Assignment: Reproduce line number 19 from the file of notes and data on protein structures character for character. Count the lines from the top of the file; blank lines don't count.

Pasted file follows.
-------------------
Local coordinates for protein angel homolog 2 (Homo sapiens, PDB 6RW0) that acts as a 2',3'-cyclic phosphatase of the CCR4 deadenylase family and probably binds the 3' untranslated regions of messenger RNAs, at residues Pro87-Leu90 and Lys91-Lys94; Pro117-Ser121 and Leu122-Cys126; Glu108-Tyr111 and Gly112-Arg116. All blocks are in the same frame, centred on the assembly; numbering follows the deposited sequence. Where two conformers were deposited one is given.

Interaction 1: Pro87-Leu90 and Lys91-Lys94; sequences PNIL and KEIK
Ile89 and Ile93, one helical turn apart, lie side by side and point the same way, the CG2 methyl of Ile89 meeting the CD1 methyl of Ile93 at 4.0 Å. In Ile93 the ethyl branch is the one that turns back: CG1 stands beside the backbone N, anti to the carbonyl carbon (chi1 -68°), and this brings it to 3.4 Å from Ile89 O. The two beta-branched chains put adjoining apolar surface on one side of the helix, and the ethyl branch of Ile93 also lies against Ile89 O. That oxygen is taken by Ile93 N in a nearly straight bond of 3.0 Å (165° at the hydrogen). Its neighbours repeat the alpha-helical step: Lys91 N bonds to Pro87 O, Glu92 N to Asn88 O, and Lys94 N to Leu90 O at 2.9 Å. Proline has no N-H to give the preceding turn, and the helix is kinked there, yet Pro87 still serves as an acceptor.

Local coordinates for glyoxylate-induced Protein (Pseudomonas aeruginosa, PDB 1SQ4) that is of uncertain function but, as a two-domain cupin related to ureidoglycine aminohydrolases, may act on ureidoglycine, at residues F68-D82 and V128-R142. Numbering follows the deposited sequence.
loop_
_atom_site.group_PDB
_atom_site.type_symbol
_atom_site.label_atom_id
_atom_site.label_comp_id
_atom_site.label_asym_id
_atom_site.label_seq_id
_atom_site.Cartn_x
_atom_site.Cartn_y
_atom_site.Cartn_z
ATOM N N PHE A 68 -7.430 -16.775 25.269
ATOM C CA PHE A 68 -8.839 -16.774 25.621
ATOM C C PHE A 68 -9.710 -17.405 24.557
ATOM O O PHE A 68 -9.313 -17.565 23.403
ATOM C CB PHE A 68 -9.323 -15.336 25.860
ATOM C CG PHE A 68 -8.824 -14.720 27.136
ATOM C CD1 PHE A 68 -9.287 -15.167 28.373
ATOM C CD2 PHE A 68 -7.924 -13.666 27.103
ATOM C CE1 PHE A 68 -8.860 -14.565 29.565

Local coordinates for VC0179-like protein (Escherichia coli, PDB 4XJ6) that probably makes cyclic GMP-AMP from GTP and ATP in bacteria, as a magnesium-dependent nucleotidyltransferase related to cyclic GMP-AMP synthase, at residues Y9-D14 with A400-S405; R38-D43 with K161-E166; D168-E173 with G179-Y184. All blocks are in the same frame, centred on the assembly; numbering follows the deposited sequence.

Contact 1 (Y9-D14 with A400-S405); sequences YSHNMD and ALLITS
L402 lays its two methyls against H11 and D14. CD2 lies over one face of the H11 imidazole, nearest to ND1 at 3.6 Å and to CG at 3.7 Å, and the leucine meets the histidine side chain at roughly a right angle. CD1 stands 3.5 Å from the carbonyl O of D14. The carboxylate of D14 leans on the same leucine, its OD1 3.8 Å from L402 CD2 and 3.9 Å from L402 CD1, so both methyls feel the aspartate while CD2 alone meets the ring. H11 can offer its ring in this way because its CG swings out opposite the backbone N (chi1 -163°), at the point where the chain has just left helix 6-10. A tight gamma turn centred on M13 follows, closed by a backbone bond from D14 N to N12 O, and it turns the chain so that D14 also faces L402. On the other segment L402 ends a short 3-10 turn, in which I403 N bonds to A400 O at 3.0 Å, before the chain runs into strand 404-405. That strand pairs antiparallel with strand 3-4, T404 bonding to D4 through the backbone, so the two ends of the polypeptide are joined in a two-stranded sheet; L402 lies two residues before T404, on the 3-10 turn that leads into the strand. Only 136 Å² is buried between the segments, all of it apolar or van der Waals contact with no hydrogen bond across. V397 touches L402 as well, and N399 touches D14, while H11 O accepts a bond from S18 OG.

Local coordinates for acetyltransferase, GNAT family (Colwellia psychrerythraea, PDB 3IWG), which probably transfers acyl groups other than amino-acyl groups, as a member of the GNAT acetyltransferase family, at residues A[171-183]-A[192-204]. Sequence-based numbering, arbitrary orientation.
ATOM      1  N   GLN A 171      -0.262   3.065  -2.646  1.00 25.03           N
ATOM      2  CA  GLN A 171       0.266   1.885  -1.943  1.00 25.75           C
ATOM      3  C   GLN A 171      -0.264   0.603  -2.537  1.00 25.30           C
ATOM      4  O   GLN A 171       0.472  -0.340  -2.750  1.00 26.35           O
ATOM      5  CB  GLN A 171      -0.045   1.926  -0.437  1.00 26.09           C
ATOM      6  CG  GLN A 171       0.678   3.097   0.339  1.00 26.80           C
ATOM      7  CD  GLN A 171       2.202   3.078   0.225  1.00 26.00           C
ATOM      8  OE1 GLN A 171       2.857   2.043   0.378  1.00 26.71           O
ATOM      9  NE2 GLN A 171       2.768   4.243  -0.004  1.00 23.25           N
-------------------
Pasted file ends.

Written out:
ATOM C CB PHE A 68 -9.323 -15.336 25.860